It is increasingly popular to expand business to other countries. New clients, competent employees, and geographical advantages are some of the reasons we see companies drawn to check the opportunities abroad. The remote work practices set in place during the COVID-19 pandemic have also made it possible for many office employees to work from home also in the future – the home sometimes being abroad.
Generally, it can be rather burdensome for a foreign company to get a clear view of the laws and praxis of another country. This is also true for the laws and praxis relating to the creation of a permanent establishment, ‘PE’ for short. A creation of a PE grants vast income taxation rights to the country where the PE is located. The creation of a PE is always a question of a complete case-by-case assessment of facts and circumstances – and the related praxis is ever-evolving. The purpose of this blog post is to offer guidance to recognize some circumstances where a PE risk might exist according to Finnish tax praxis – and the circumstances where it would be beneficial to seek for more in-depth PE advise from local tax professionals.
The general rule of a permanent establishment
The general rule concerning permanent establishments is found in the OECD’s (Organisation for Economic Co-operation and Development) Model Tax Convention: A permanent establishment is a fixed place of business through which the business of a company is wholly or partly carried on. This rule is generally included in the tax treaties Finland is a part of. According to the Finnish Income Tax Act, a PE means a place where a distinct place of business is situated for the purpose of carrying on a permanent business or where special arrangements have been made. Even though there are some differences in the permanent establishment definitions between the Model Tax Convention and Income Tax Act, the rules have been interpreted similarly in tax practice.
When there is an applicable tax treaty, the PE definition of the tax treaty has been held decisive. The definition of the Finnish Income Tax Act is applicable and decisive when there is no applicable tax treaty. In such a situation foreign company’s trade or business income generated in Finland is taxable in Finland even if the foreign company has no PE in Finland. However, if there was a PE, the PE would expand Finland’s taxation rights to all income which is attributable to the foreign company’s PE in Finland.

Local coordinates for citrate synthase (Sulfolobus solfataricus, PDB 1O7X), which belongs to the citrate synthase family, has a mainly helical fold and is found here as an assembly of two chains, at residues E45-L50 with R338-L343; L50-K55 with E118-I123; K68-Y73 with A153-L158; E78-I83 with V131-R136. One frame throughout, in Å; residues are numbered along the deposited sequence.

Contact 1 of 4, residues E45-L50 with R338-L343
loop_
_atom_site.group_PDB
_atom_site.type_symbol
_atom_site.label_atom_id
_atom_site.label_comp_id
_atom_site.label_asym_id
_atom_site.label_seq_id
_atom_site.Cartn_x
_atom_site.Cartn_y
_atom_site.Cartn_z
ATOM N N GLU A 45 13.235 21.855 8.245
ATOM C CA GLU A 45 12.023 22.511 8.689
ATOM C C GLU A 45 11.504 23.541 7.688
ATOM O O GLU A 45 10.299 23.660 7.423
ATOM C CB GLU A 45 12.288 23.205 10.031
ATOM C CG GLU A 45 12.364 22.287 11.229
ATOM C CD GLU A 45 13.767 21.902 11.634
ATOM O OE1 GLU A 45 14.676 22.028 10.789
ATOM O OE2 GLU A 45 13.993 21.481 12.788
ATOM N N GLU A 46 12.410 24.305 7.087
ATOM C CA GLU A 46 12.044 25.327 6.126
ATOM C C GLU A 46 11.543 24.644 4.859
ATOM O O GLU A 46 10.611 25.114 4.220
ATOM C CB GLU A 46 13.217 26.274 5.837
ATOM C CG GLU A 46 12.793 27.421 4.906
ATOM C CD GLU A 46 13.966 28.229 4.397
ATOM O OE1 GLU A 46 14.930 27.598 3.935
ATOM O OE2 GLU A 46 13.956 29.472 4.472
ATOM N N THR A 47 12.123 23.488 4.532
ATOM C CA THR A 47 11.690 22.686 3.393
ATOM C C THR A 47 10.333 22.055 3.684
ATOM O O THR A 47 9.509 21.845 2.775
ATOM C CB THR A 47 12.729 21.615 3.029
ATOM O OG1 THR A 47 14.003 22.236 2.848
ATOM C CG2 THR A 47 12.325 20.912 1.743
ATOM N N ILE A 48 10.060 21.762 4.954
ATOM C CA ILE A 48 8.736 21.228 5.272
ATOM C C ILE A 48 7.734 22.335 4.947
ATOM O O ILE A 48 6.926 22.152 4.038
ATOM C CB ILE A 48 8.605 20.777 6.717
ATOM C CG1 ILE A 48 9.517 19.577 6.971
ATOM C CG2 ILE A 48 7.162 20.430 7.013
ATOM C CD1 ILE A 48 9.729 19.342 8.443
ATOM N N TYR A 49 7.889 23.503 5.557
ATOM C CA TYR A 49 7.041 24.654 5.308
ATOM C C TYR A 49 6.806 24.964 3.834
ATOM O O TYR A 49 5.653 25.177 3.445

To be considered a PE under the general rule, a place of business must be:
- established at a distinct geographical place;
- established with a certain degree of permanence, and
- the business of the enterprise must be carried through the fixed place of business.
According to the OECD’s Model Tax Treaty, the term 'permanent establishment' includes especially:
- a place of management;
- a branch;
- an office;
- a factory;
- a workshop, and
- a mine, an oil or gas well, a quarry or any other place for extraction of natural resources.
However, this list is not conclusive, and a PE could be deemed to exists also in other circumstances where the place of business exists according to the general rule. In the next part we look at some of the circumstances where the creation of a PE might not be as clear cut.
The application of the general PE rule: Special circumstances and the related PE risk
Auxiliary and preparatory activities
It is noteworthy that if only auxiliary or preparatory activities are carried on in Finland, no PE is constituted. For example, advertising and storing are usually regarded as auxiliary or preparatory activities in nature. However, no activity can be regarded as auxiliary or preparatory categorically, and a case-by-case analysis is always needed. For example, activities cannot be regarded as preparatory or auxiliary, if the activities are an essential part of the foreign company’s business. If the PE carries out similar business as the whole enterprise, it cannot be regarded as preparatory or auxiliary as it is an essential part of the business. Also, if the activities of a PE require a significant proportion of the employees or assets of the enterprise, it is quite unlikely that the activity could be regarded as auxiliar.